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Rice-cum-Fish Farming: A Complete Guidance

KJ Staff
KJ Staff
Plants of rice and fishes

Production of fish in rice fields is almost as primitive as the practice of rice culture itself. Rice farming with- fish culture is a type of duo culture farming system in which rice is the sole enterprise and fishes are taken to initiate additional for extra income. Rice-cum fish culture is practiced in many rice-growing belts of the world including China, Bangladesh, Malaysia, Korea, Indonesia, Philippines, Thailand and India. Rearing of fish along with paddy is an older farming practice adopted in India. It has largely been practiced in a traditional primitive way in the coastal areas of the country.

Rice and fish are the staple food of India whereas India is an agro- based developed country. The future development of the country is very much related with the agricultural sector. As an socio-economic activity fisheries ranks second in the world to agriculture sector. Fishery as on the major sub-sectors has been playing a significant vital role in terms of nutrition, employment, foreign exchange earnings, good supply and more importantly socio-economic stability in the rural areas.

With various rivers, India is a water-rich country with rivers, reservoirs, ditches, lakes, ponds, flood plains, and enormous amounts of rice fields, among other natural water resources. Rice-fish farming is a culture that involves growing rice and fish at the same time in irrigated rice fields in order to produce fish in addition to rice.

 

The main objective of this sustainable farming practice is

i. To determine whether rice-cum-fish cultivation is more profitable than rice monoculture.

ii. To see how the rice-cum-fish culture affects yields, overall costs, fish consumption, and labour employment in comparison to monoculture.

iii. To identify the primary issues that arise when performing integrated rice-fish farming and to propose solutions.

iv. To see how different fish combinations affect fish productivity in a rice-cum-fish culture system, with the goal of suggesting the results to potential rice/fish farmers.

Benefits of Integrated Farming or rice cum fish culture system

1. Increases soil fertility and health.

2. Increasing the economic output per square metre of land.

3. Cost-cutting in the manufacturing process.

4. Reduces the amount of farm input required.

5. Diverse sources of income

6. Financial assistance to the family.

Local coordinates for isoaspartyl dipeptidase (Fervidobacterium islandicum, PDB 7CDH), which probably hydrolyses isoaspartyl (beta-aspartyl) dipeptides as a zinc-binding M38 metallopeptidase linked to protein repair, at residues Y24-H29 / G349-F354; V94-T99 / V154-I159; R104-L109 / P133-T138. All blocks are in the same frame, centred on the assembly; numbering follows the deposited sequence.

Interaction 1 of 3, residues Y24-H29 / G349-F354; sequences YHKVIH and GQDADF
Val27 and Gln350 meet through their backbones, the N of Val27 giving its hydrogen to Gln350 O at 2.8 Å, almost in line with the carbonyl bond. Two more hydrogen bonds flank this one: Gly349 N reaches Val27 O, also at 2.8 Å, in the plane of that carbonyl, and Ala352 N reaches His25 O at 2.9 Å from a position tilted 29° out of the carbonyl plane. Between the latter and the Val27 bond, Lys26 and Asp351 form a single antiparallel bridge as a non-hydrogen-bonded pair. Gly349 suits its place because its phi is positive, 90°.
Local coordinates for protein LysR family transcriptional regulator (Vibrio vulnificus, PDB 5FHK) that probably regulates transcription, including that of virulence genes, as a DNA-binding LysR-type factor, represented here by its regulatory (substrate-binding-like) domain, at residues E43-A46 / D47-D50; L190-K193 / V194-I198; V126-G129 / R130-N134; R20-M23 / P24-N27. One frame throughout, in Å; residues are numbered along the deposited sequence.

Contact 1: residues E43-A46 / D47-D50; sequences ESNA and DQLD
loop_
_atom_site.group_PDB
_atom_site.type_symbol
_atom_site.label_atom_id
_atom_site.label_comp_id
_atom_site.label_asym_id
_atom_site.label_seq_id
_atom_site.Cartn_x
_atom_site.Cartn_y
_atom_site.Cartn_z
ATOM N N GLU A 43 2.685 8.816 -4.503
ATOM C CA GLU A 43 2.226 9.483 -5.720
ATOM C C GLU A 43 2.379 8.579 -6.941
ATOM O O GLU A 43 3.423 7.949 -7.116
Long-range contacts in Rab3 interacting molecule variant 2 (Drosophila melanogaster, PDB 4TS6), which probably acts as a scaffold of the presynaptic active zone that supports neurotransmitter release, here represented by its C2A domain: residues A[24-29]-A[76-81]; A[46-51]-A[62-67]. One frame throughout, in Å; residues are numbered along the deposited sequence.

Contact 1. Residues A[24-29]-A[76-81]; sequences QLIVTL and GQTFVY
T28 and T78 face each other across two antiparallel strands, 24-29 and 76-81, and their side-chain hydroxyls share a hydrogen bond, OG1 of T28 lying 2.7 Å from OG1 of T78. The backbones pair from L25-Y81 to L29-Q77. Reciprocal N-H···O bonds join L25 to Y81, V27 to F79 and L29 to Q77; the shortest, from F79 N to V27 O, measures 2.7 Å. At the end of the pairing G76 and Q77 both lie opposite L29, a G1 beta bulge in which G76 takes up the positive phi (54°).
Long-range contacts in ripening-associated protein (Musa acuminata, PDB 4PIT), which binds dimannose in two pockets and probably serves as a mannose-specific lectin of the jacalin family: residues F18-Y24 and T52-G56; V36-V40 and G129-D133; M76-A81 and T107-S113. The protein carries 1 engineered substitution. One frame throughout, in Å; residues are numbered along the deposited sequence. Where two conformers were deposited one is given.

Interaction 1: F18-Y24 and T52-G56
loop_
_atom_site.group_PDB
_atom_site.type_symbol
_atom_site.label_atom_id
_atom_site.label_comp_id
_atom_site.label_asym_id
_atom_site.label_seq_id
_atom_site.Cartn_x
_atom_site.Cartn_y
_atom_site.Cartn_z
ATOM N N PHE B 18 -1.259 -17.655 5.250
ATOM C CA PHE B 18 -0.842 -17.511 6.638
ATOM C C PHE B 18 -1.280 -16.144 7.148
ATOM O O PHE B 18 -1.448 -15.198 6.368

7. Efficient use of household labor.

8.Reduction in the amount of food that animals need to eat.

9. Reduce the usage of chemical fertilizers as much as possible.

10. Provides farmers with a well-balanced, nutritious diet.

11. Biogas is used to solve energy concerns.

12. Prevents forest deterioration.

13. Increase the number of jobs created.

14. There is no pollution in the environment.

15. Resource recycling.

16. Enhances the farmer's position and livelihood.

Practices or technology in rice cum fish farming 

Site selection:

The site selection for rice cum fish farming is low lying area where water flows easily and available at any time in needs.

Growth Rate

The growth rate of the fish in the pond was monitored by randomly arching them with a hand net. The fish were weighed and measured on time, and then returned to the trenches. Feeding rates were changed as a result. Before each sub-sampling, the fish were lured in with food. The mean growth rates (MGR) for the fish species were computed using Wayne and Davis' approach (1977).

Pond construction

For paddy cum brackish water aquaculture, the paddy plots should be well renovated. Water retention as well as keeping the fish and shrimp during the aquaculture process necessitate the construction of an earthen dyke around the paddy plot. The dyke height must be maintained between 50 and 100 cm, depending on the topography of the plot and the tidal amplitude at the location.

For paddy cum brackish water aquaculture, the paddy plots should be renovated effectively. Water retention and keeping the fish and shrimp throughout the aquaculture process necessitate the construction of an earthen dyke around the paddy plot. The dyke height should be maintained between 50 and 100 cm depending on the topography of the plot and the tidal amplitude at the area.

Flooding and Weeding of Paddy

After transplanting, the paddy fields were flooded. The water level was kept at 30 -50 cm deep until the rice matured, with care taken to keep it at a minimum of 5cm to facilitate adequate filtration. Weed management methods were implemented using a manual method that involved uprooting weeds on both sides of cultivated rice plots twice/or thrice a week. Chemical weed control methods were eliminated or avoided to guarantee that materials or agents capable of polluting ponds or causing fish death were avoided to the greatest extent possible.